When stocks fall fast and far, they sometimes set themselves up for remarkable rebounds. The following equities suffered dramatic drops over the past week. With help from the 170,000 members of Motley Fool CAPS, we'll see whether any of them have the potential to bounce back:
How far from 52-week high?
(out of 5)
Companies are selected by screening on finviz.com for abrupt 10% or greater price drops over the past week. 52-week high and recent price data provided by finviz.com. CAPS ratings from Motley Fool CAPS.
5 super falls -- 1 superball
What a week. As markets melted in the early August heat, more than 5,800 stocks declined in value. More than 2,300 of these lost 10% or more of their market cap ... and that's the good news.
The bad news is that the stocks named above each lost more than 20% of its value. So what went wrong?
Beginning at the bottom, Cheniere slumped all week long as investors feared the company would disappoint on earnings. Then, on Friday, Cheniere did just that -- reporting a $0.67 per-share loss, and sending the stock into a final 5% death spiral before trading mercifully ended.
Dendreon, as you've probably heard by now, fared even worse. Management's having trouble getting people to ante up $93,000 for a course of treatment with Provenge and had to pull its revenue forecast as a result. Result: A jaw-dropping 65% plunge in stock price.
Geron? Ger-off. The stem cell pioneer reported a $0.17 loss last Thursday, and the stock's been sinking ever since.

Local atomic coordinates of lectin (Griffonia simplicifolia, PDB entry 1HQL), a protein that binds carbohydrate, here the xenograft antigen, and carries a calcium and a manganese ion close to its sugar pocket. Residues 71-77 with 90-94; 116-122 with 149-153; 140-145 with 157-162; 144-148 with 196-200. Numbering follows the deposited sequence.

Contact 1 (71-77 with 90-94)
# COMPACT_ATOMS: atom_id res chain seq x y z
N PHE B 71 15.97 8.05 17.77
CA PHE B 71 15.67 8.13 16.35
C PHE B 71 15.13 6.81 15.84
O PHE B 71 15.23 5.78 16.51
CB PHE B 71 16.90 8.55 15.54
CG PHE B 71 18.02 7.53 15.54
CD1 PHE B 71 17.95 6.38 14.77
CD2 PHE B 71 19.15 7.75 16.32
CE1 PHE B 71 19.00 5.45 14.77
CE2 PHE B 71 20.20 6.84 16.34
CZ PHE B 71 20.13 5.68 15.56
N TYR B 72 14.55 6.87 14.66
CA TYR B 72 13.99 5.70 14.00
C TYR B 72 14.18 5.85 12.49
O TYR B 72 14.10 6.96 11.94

And of course, I told you about investor worries at DryShips -- and why I share them -- last week. Nor am I alone. In fact, judging from the two- and three-star ratings CAPS investors assign these stocks, a lot of people are worried about a lot of these companies. One stock that doesn't worry them a whit, however, is Western Refining. In fact, post-sell-off, they're more eager to own it than ever before. Let's find out why, as we examine ...
The bull case for Western Refining
CAPS All-Star goldminingXpert calls Western "best of breed" in the oil refining industry.
HardnoseDotCom likes the "low PEG" ratio on the stock. (About 0.1 based on forward earnings estimates, according to Yahoo! Finance!)
And from a business standpoint, CAPS member JPAKolypse86 argues that "the problem with gas prices isn't the oil supply. Its the refining capacity. Environmental regulations make building additional refineries almost unprofitable." That basically limits Western's competition to existing rivals such as ConocoPhillips
At least, it should do that in theory. In fact, though, and in explanation for last week's sell-off, Western actually turned in profits ($0.94 per share) far below what Wall Street thought it should produce ($1.16 per share) in its second quarter. But is this shortfall really reason to sell the shares?
Western Refining: Buy the numbers
I don't think so, and I'll tell you why not. Yes, on a GAAP basis, Western may have failed to live up to projections for wild profits last quarter. But to my Foolish eye, Western Refining pumped out plenty of profit where it counts -- on the cash flow statement.
Consider: Over the last 12 months, Western's reported "net income" comes to just under $112 million. But over the same period, Western generated far more free cash flow than it was allowed to report as "profits" under GAAP -- about $358 million, by my calculations. At today's market cap, that works out to a price-to-free cash flow ratio of just 3.8 on the stock. Factor in the company's debt load, and Western's enterprise value-to-free cash flow is still a very reasonable 6.7.
Time to chime in
Whichever figure you want to use, it seems clear that Western Refining is a whole lot cheaper than the "51 P/E" shown on Yahoo! Finance today would suggest. My guess: Once investors catch on to that fact, Western Refining could catch a major bounce.
Of course, that's just my opinion. What's yours? Tell us about it on Motley Fool CAPS.